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Snooze or Lose: The Relationship Between Sleep & Exercise
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Snooze or Lose: The Relationship Between Sleep & Exercise

In the fast-paced world we inhabit, the pursuit of optimal health and wellbeing is a constant endeavour. Sleep and exercise are two pillars that play a pivotal role in achieving this balance. While their individual benefits are well-documented, understanding the intricate relationship between the two can enhance overall health. In this blog, we delve into the strong relationship between sleep and exercise, exploring the ways in which they complement each other.

1. Quality Sleep Enhances Exercise Performance:

Quality sleep is a cornerstone for athletic performance. Numerous studies have established the positive correlation between sufficient, restorative sleep and enhanced exercise performance (1). Inadequate sleep has been linked to decreased endurance, impaired reaction time, and compromised cognitive function, all of which are critical components in any physical activity (2).

2. Exercise Facilitates Deeper, More Restorative Sleep:

Engaging in regular physical activity has been shown to positively impact sleep quality. Both aerobic and anaerobic exercises can contribute to better sleep patterns, helping individuals fall asleep faster and enjoy deeper, more restorative sleep (3). The mechanisms behind this phenomenon involve the regulation of circadian rhythms and the reduction of anxiety and stress - all of which are critical factors in promoting healthy sleep (4).

3. Timing Matters - The Circadian Rhythm Connection:

Understanding the circadian rhythm is essential when exploring the interplay between sleep and exercise. The timing of physical activity can influence its impact on sleep (5). Morning exercise has been associated with improved sleep onset and quality, while late-night vigorous exercise might disrupt sleep due to increased adrenaline and heart rate. Tailoring exercise routines to align with individual circadian rhythms can optimise the mutual benefits of sleep and exercise.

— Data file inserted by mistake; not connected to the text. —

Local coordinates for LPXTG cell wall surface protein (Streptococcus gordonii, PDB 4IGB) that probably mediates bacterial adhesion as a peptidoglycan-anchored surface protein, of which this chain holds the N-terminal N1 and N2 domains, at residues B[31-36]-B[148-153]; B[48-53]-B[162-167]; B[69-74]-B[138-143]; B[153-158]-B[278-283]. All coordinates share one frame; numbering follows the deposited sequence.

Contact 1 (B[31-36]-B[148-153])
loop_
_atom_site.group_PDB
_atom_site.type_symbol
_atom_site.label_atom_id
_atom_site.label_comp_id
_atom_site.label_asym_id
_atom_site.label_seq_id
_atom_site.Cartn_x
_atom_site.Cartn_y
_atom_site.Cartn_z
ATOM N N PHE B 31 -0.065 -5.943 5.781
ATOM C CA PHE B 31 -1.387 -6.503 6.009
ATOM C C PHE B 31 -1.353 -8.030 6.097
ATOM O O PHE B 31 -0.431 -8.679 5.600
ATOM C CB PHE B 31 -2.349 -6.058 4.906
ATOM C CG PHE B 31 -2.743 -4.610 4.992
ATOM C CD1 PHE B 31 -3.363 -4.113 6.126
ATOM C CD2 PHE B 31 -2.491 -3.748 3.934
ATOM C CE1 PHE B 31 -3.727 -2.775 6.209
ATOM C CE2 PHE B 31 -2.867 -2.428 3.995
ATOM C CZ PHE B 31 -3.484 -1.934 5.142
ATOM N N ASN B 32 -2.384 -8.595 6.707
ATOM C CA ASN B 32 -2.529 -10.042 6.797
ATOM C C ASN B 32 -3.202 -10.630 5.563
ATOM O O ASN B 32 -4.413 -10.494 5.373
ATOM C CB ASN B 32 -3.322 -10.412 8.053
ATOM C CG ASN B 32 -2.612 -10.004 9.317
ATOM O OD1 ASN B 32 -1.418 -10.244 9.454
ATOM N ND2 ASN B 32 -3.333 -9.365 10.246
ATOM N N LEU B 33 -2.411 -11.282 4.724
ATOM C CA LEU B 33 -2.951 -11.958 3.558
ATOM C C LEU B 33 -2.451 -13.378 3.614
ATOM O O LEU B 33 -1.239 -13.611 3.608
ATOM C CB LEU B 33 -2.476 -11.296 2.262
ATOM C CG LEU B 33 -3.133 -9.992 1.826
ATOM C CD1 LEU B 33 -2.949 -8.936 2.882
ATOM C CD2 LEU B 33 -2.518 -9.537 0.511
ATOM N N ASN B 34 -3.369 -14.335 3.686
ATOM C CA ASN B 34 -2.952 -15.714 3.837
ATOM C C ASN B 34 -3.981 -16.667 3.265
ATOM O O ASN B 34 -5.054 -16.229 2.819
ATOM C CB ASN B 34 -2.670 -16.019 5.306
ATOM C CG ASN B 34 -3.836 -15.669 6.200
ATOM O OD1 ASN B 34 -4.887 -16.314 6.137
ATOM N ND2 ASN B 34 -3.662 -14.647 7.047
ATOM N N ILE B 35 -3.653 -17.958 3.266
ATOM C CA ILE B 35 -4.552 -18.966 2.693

4. How Sleep Impacts Exercise Performance and Recovery:

Sleep plays a pivotal role in exercise recovery. During the deep stages of sleep, the body releases growth hormone, which aids in muscle repair and recovery (6). Additionally, adequate sleep ensures that the body and mind are ready for the next day's physical challenges, reducing the risk of injury and burnout (7).

5. Sleep Hygiene Tips for Better Sleep Quality:

Improving sleep quality involves adopting healthy sleep hygiene practices. These may include maintaining a consistent sleep schedule, creating a comfortable sleep environment, limiting screen time before bedtime, and avoiding stimulants like caffeine close to bedtime. Incorporating these habits into one's routine can contribute to better sleep quality (8). Placebo studies have also shown that taking supplements such as Ashwagandha can improve sleep quality too (9).

6. Adjusting Your Workout Routine to Improve Sleep Patterns: